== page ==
4. Protection of privacy: Mental health consultations are often very personal and sensitive. Conducting interviews on site provides a safer environment in which the patient’s privacy can be better protected, especially when dealing with issues such as abuse or trauma.
  5. Relationship building: Face-to-face interaction allows the psychiatrist to build rapport and trust with the patient. This is crucial to the effectiveness of treatment and to the patient’s openness in discussing their problems.
  6. Accuracy of diagnosis: Accurate diagnosis requires the psychiatrist to understand the subtleties of the patient’s symptoms. With the interpreter on site, it is easier for the psychiatrist to understand the specific nuances of the symptoms and their impact on the patient’s life, which can lead to a more accurate diagnosis.

Finally, there are important confidentiality and ethical reasons why on-site interpreting by a qualified community interpreter is essential:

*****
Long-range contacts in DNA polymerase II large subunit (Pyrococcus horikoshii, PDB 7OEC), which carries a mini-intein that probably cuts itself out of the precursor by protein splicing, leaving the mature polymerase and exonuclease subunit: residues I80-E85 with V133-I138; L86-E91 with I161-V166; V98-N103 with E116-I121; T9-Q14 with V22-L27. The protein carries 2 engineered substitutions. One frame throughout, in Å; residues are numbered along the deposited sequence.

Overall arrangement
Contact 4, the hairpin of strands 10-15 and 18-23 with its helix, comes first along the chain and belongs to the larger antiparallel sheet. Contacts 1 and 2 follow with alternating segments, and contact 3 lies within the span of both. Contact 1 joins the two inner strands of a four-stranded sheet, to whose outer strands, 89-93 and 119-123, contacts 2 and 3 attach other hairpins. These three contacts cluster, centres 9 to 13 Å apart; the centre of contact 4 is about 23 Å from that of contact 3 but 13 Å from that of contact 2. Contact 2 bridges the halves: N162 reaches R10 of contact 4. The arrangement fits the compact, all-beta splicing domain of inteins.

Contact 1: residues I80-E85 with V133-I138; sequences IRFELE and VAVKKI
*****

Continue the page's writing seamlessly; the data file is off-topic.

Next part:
• Interpreters must maintain the confidentiality of conversations and adhere to ethical standards, which means they must not divulge information and must be aware of how to handle sensitive information. Medical interpreters must adhere to strict ethical standards and ensure the confidentiality of sensitive medical information. They should have a thorough understanding of the responsibilities and legal framework in the medical environment.
  • For data protection reasons, the risk of interpreting in an inadequately closed room or listening to the content of a conversation must not be taken.

In conclusion, the presence of a qualified human interpreter during psychiatric assessment interviews is essential to maintain confidentiality and to ensure precise and unambiguous communication between the psychiatrist and the patient. Only in this way can the above requirements be met.

Are you looking for community interpreters with experience in interpreting psychiatric assessments and who speak European or non-European languages? Please do not hesitate to contact us. We will find a suitable solution in the relevant languages and look forward to hearing from you.